The first full work week of 2020 is in the books. Let's celebrate that with a quick recap of the top stories in engineering, manufacturing and hiring.
If you’re following the record highs being notched by the stock market you might think the economy is crushing it, but you'd be in for a big surprise. Truth is that manufacturing is not looking too hot and hasn't been for some time. The December ISM index fell to 47.2 from 48.1, indicating the fifth straight month of contraction and badly missing economists' estimates of a rise. How bad is that number exactly? Well, figures below 50 indicate shrinking factory activity, and the recent reading is the worst since the end of the Great Recession. As the country’s largest manufacturer, Boeing’s never-ending 737 Max troubles is weighing on the industry along with the ongoing trade war. Fortunately, manufacturing only represents a small part of the US economy so the nation can withstand the blow.
In what amounts to a stunning, but at this point, necessary, reversal, Boeing is now recommending simulation training for pilots of its beleaguered Boeing 737 Max. To get you up to speed, the entire selling point of the Max was that it was a fuel economizing airplane designed to rival the fast-selling Airbus A320, and since it was part of the 737 product line that pilots already know how to fly, no expensive simulation training was necessary. But the pair of deadly Max crashes last year combined with monumental challenges in integrating new flight software into the controls has forced the US planemaker to recommend simulation training that will cost airlines millions.
Before the first week of the new year ended, SpaceX had already performed another successful launch and recovery of its Falcon 9 reusable rocket. The aerospace company used the vehicle to insert a third batch of its Starlink satellites into orbit as it continues building out its internet-beaming constellation set to go online this year. As of last count, SpaceX now has over 170 working satellites cruising around the planet, to the consternation of stargazers who are frustrated that the shiny objects are interfering with their view of the cosmos. SpaceX is taking steps to reduce the glare of the satellites, but will continue executing its plan of launching upwards of 42,000 satellite all the same.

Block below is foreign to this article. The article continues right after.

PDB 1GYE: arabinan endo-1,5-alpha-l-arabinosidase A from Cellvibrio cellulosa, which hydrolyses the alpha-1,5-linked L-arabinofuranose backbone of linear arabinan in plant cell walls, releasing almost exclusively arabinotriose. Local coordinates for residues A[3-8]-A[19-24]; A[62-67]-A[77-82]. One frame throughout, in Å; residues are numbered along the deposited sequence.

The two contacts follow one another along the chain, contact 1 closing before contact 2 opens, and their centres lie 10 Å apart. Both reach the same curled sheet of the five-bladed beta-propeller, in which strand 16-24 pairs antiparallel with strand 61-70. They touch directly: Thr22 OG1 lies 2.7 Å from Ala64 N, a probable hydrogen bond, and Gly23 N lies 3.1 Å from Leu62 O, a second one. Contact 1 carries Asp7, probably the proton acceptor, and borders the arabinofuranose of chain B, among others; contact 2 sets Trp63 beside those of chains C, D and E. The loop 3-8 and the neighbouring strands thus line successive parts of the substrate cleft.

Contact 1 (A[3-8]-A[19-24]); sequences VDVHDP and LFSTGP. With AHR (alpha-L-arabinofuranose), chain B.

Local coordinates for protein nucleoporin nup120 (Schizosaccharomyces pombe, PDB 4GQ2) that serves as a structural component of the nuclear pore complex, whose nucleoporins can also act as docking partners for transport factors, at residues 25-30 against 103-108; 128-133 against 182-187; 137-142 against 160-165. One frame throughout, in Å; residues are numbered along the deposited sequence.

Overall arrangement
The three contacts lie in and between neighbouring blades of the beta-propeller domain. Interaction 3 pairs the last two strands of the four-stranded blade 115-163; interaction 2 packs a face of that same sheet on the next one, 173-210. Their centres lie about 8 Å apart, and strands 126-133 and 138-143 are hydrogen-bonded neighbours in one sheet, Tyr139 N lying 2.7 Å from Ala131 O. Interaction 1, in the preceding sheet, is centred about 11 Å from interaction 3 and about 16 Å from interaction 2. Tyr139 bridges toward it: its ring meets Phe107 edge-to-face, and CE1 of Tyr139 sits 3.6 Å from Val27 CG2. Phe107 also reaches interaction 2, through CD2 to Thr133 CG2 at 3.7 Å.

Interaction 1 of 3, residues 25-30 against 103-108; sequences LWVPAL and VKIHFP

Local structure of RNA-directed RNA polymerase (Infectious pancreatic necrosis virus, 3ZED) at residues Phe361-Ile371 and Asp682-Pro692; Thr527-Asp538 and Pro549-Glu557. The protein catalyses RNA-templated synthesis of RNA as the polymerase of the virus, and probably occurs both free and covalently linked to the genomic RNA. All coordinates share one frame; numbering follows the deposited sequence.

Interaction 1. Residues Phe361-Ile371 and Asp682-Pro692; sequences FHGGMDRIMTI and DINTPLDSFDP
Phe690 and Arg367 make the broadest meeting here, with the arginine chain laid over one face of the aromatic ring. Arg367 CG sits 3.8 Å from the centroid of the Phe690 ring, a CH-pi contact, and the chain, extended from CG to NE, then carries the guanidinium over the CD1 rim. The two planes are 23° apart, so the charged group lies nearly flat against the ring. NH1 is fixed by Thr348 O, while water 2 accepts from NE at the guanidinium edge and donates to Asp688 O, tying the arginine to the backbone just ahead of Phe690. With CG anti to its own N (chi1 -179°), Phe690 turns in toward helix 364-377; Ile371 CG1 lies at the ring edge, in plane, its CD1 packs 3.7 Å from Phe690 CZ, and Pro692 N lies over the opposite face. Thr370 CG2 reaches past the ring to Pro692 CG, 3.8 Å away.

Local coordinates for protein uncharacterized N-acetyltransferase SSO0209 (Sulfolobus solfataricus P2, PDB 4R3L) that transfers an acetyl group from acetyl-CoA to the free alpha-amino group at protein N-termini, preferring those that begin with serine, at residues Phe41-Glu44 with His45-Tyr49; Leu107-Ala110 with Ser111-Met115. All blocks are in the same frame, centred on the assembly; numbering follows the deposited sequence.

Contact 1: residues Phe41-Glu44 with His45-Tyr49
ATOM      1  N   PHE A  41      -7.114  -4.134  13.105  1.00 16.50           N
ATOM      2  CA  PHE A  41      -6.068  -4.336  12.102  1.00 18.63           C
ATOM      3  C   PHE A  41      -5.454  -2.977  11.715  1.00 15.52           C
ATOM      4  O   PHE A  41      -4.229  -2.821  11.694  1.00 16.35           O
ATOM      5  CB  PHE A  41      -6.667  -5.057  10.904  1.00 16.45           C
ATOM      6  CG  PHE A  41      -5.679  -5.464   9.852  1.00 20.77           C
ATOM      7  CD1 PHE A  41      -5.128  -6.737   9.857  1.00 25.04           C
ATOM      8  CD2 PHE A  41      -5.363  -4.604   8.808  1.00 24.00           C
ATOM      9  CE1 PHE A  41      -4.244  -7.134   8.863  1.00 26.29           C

LinkedIn is out with new data spotlighting how 12 US cities are managing to thrive on the back of a single industry. Huntsville, AL; Evansville, IN; Detroit, MI and Greenville, SC are relying on manufacturing to bring in the bacon. Healthcare is the heavy hitter in Kalamazoo, MI; Raleigh-Durham, NC; Boston, MA; Cincinnati, OH; Allentown, PA and Erie PA. Retail, thanks to Wal-Mart, is king in Bentonville, AR. And Des Moines, IA has become a hub of finance. While a diversity of industries helps provide a hedge against economic downturn, these dozen cities, for now, have jobs to spare.
Tesla, an automobile manufacturer that has only been around for a handful of years, is now the most valuable US car company in the history of Earth. Let that sink in a minute. News that the Tesla Model 3 is selling and shipping like hot cakes has sent shares of Elon Musk’s all-electric automobile venture soaring. Although Tesla has yet to turn an annual profit, it nevertheless sports a market cap of over $81 billion, surpassing the previous record holder Ford which notched $80.81 billion in 1999. Still, Tesla has a way to go before overtaking Japan’s Toyota Motor Corp. ($98 billion) and Germany’s Volkswagen AG ($231 billion).
Interested in more news you can use? Check out our penultimate Weekly Roundup.
A bi-weekly roundup of the latest happenings in industrial tech, hiring and the future of work.